The Hanna Coal Field contains at least 3 notable mines in the area (all of which have been closed down), the Medicine Bow Mine, Rosebud Mining and Reclamation, and the Seminoe II Mine. The Medicine Bow mine, takes coal out of the Medicine Bow Formation (Upper Cretaceous) and the Ferris Formation (Upper Cretaceous and Paleocene). The other two mines are located within the Hanna Formation (Paleocene). 

Here are a couple of strat columns from the USGS for my geologically inclined audience showing the degree of coal pervasion in the region. You can also get a brief history of Hanna, Wyoming and it's coal mine here:

So, even though the Coal Mine, for which the winery is named is not the mine it is adjacent to, there is still quite a bit of geology associated with the name and the location in which it is founded.

Tuesday, January 31, 2017

DINOSAURS: From Cultural to Pop Culture - 1300's and 1400's AD: Dragons in the late Medieval Ages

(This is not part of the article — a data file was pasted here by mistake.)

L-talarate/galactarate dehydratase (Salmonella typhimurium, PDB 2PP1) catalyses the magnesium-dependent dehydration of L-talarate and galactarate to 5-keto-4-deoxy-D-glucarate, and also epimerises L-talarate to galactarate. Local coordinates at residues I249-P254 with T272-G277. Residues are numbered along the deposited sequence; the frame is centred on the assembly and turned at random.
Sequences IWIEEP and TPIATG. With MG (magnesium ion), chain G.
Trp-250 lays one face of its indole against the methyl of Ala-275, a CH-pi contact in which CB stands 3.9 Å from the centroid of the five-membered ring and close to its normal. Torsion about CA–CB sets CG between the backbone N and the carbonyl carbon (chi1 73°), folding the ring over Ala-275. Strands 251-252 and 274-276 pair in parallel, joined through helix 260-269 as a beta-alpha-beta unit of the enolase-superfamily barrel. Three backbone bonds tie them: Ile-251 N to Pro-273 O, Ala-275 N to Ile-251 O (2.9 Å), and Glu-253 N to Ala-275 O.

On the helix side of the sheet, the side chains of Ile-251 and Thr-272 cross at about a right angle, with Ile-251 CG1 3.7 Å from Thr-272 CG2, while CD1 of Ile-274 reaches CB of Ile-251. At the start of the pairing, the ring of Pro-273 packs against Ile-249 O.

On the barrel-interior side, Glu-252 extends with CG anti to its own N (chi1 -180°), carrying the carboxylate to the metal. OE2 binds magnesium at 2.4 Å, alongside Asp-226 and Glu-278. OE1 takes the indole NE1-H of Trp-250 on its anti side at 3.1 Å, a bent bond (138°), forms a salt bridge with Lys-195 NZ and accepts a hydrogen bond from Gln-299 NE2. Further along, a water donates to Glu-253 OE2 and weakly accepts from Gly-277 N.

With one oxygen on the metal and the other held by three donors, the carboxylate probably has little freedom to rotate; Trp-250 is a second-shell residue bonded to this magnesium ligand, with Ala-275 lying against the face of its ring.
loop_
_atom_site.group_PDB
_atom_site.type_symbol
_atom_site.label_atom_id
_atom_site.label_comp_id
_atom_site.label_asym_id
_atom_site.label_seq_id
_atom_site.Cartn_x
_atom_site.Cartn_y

We continue on to our next entry in DINOSAURS: From Cultural to Pop Culture - the Medieval Times:

Medieval Times: 1300's and 1400's AD
Dragons in the late Medieval Ages

Continuing from last time, we are looking at dragons and how they evolved through the Middle Ages. I was recently having a conversation about dragons and I was asked if it could honestly be said that dragons evolved through local discoveries of dinosaur bones. And while, it can not be absolutely proven that dragons stem from dinosaurs (it's likely not even possible that scientists could prove one way or the other that they are linked), I think it is a safe assumption that there is some historical linkage between the two. 

As mentioned before a good website to find information on Medieval beasts is The Medieval Bestiary though.  Another good source is the British Library, which has some crossover between the sources and is a good check on the sources. Images below can be found at this link:

Dragons in the 1300's

Dragon's in the 1300's continued along the very familiar lines of the 1200's. Here is depicted a dragon at the base of the Peridexion tree, with the same physical attributes as before. These include the large hind legs, big ears, and wings, although this particular example appears to not have any wings present. This image can be found in the Bodleian Library, MS. Bodley 912.